### k. Bottom water transport

Fluxes in the deep layers of the eastern South Atlantic are inhibited by the Walvis Ridge. The mass flux through the zonal sections east of the Mid-Atlantic Ridge in layers deeper than 3000–3500 m is therefore set to zero. Depending on the chosen model and the matrix rank the residuals for this constraint are usually smaller then 1 Tg s^{−1}, and no special error analysis was performed for this constraint.

### l. Brazil Current transport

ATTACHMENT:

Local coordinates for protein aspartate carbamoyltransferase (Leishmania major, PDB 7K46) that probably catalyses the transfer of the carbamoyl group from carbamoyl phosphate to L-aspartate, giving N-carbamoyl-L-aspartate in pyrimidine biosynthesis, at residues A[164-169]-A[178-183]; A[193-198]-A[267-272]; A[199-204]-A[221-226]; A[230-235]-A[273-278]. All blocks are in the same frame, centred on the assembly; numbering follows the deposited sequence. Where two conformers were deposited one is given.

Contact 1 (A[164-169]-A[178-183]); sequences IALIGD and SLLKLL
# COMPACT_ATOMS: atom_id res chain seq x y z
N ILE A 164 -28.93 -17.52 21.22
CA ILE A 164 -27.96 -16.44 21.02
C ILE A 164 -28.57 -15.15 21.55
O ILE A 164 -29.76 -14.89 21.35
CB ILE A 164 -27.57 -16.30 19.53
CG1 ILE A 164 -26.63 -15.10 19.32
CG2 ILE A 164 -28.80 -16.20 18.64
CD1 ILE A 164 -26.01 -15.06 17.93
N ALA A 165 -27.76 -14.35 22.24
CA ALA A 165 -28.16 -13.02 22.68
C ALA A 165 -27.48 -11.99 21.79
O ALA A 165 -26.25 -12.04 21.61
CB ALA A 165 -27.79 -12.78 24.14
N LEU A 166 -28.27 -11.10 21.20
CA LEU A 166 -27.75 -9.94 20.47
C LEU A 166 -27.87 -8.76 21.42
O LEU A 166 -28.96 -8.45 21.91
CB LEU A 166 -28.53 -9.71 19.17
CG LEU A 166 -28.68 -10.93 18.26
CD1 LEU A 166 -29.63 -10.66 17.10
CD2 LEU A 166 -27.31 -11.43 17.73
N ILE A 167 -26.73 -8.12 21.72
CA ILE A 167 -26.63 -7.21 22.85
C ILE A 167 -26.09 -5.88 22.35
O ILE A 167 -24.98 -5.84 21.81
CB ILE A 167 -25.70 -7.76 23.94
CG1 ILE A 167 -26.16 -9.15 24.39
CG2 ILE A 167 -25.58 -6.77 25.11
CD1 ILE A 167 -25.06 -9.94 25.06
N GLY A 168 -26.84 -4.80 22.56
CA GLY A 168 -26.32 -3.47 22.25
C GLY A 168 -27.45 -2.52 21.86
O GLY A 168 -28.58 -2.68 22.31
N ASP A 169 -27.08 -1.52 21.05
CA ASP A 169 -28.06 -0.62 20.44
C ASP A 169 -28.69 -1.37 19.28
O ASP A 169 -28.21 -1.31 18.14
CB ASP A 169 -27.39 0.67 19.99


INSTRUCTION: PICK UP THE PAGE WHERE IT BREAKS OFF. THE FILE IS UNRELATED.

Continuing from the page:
The constraint we chose on the basis of the direct transport estimates demands a southward Brazil Current mass transport of 10 Tg s^{−1} in the upper 600 m in the area of the 15 westernmost stations of section A10. In order to estimate uncertainties, we also made calculations prescribing a doubling of the transport or by reducing the effective cross section by one-half. This results in a heat transport change by not more than 0.03 PW at 30°S for matrix ranks from 120 to 200 (Fig. 10) and smaller deviations at lower latitudes. Brazil Current transport changes seem to be compensated by a rather local recirculation, to a large extent the changing Brazil Current mass transport is compensated by an opposite mass transport across the 30°S section just east of the Brazil Current. This compensating flow has temperature, salt, silica, etc., values comparable to the values in the Brazil Current. The combined transport of the Brazil Current and the recirculation across 30°S does not change considerably and therefore a change in the Brazil Current mass transport has a negligible effect on the transports across the other sections.